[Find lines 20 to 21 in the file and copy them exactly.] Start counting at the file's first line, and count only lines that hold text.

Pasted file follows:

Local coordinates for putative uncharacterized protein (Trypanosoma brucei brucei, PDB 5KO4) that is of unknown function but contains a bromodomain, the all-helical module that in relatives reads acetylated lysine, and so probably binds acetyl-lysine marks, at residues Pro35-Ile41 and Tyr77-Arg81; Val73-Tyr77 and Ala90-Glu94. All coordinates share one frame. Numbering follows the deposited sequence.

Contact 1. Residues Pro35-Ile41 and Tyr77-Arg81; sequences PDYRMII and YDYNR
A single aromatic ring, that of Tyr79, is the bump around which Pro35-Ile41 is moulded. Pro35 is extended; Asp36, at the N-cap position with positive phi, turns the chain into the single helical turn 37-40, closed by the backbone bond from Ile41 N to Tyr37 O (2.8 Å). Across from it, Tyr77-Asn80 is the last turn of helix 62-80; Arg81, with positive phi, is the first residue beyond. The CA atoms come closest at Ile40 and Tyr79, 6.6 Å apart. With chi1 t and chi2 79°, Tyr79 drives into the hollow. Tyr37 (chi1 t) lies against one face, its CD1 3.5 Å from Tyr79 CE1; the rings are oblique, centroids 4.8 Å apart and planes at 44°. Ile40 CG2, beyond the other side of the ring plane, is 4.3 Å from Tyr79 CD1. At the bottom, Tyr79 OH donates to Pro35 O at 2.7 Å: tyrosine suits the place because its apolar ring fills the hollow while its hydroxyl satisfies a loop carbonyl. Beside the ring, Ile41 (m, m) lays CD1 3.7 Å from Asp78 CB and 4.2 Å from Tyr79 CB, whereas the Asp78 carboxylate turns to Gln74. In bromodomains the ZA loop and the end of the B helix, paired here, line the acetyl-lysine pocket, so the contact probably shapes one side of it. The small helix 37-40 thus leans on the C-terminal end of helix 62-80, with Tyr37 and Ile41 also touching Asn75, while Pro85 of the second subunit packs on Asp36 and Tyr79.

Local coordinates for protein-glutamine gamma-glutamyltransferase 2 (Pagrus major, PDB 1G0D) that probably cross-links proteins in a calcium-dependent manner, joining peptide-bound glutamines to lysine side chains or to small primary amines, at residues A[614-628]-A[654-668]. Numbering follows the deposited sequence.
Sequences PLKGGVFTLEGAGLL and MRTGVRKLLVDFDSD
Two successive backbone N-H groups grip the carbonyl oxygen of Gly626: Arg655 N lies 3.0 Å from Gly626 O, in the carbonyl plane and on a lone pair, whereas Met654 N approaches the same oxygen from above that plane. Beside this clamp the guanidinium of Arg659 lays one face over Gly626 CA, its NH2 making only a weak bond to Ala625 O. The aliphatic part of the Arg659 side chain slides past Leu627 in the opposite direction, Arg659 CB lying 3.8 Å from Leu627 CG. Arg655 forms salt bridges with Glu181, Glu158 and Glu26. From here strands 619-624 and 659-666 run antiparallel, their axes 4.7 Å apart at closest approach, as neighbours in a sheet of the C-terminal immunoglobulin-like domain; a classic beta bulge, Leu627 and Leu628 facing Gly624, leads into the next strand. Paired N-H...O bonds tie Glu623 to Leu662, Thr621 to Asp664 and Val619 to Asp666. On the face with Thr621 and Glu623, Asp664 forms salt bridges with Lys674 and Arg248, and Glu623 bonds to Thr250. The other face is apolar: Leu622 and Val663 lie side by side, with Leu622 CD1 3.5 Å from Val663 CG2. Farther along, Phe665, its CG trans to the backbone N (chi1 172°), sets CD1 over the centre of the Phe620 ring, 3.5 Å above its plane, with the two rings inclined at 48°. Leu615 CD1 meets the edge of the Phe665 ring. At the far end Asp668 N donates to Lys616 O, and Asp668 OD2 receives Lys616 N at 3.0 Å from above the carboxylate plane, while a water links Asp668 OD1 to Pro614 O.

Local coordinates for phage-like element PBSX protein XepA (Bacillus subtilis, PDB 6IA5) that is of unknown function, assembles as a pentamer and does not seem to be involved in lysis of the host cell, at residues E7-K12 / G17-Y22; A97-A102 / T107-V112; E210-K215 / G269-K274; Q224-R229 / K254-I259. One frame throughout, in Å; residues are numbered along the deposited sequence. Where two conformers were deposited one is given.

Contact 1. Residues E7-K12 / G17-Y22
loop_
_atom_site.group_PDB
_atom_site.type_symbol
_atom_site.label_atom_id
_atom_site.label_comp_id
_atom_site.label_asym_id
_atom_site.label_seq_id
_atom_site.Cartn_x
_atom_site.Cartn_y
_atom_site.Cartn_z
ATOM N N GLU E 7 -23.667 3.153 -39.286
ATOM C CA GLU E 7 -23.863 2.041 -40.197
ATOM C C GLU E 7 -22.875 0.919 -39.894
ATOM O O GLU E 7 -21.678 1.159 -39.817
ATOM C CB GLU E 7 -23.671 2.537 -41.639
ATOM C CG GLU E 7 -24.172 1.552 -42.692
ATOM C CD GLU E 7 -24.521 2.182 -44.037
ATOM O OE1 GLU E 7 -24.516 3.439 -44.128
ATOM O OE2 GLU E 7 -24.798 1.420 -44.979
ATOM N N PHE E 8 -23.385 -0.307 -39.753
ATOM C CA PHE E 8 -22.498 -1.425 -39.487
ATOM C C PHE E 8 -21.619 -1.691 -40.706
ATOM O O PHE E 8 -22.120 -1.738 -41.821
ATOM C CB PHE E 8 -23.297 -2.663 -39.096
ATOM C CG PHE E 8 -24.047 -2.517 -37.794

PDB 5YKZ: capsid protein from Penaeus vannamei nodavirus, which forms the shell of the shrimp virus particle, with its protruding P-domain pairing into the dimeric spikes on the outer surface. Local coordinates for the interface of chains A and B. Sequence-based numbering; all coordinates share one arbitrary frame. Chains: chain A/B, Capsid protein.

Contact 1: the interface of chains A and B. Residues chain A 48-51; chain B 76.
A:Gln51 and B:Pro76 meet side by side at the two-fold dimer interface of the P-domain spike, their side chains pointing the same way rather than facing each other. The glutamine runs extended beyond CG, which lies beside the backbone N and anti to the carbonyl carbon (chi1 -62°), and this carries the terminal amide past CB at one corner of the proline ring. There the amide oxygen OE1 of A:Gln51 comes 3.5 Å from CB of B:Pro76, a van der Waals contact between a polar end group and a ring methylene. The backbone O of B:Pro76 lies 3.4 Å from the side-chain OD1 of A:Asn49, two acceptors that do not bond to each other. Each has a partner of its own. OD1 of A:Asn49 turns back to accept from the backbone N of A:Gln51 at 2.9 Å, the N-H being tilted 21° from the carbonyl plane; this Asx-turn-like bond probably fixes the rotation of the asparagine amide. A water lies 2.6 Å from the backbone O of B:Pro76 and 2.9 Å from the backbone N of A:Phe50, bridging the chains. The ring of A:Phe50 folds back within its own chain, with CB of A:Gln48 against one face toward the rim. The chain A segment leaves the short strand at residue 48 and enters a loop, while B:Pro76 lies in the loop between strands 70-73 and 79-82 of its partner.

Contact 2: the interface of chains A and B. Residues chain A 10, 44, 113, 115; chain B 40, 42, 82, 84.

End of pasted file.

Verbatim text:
ATOM C CA GLU E 7 -23.863 2.041 -40.197
ATOM C C GLU E 7 -22.875 0.919 -39.894